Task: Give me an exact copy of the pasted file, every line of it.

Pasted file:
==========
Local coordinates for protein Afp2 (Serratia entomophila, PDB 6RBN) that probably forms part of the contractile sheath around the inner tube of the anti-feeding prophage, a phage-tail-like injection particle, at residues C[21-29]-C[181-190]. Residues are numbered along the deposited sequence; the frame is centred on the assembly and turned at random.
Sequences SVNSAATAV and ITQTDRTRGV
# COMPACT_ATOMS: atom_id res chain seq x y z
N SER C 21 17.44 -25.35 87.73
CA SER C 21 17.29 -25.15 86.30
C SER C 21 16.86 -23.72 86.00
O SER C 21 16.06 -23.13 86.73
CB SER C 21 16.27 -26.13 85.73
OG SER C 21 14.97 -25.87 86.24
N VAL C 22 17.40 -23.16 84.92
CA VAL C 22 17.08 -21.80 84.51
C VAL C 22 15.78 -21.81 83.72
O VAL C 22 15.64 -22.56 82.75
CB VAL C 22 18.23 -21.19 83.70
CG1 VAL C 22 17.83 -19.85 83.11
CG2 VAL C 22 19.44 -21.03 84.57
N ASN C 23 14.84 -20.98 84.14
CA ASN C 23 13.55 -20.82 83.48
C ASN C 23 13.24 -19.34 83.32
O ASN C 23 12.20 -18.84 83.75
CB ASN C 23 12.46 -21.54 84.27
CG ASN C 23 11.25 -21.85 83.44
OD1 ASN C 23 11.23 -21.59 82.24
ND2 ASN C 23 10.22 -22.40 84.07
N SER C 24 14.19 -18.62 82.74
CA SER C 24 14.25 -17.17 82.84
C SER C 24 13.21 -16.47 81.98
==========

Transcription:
Local coordinates for protein Afp2 (Serratia entomophila, PDB 6RBN) that probably forms part of the contractile sheath around the inner tube of the anti-feeding prophage, a phage-tail-like injection particle, at residues C[21-29]-C[181-190]. Residues are numbered along the deposited sequence; the frame is centred on the assembly and turned at random.
Sequences SVNSAATAV and ITQTDRTRGV
# COMPACT_ATOMS: atom_id res chain seq x y z
N SER C 21 17.44 -25.35 87.73
CA SER C 21 17.29 -25.15 86.30
C SER C 21 16.86 -23.72 86.00
O SER C 21 16.06 -23.13 86.73
CB SER C 21 16.27 -26.13 85.73
OG SER C 21 14.97 -25.87 86.24
N VAL C 22 17.40 -23.16 84.92
CA VAL C 22 17.08 -21.80 84.51
C VAL C 22 15.78 -21.81 83.72
O VAL C 22 15.64 -22.56 82.75
CB VAL C 22 18.23 -21.19 83.70
CG1 VAL C 22 17.83 -19.85 83.11
CG2 VAL C 22 19.44 -21.03 84.57
N ASN C 23 14.84 -20.98 84.14
CA ASN C 23 13.55 -20.82 83.48
C ASN C 23 13.24 -19.34 83.32
O ASN C 23 12.20 -18.84 83.75
CB ASN C 23 12.46 -21.54 84.27
CG ASN C 23 11.25 -21.85 83.44
OD1 ASN C 23 11.23 -21.59 82.24
ND2 ASN C 23 10.22 -22.40 84.07
N SER C 24 14.19 -18.62 82.74
CA SER C 24 14.25 -17.17 82.84
C SER C 24 13.21 -16.47 81.98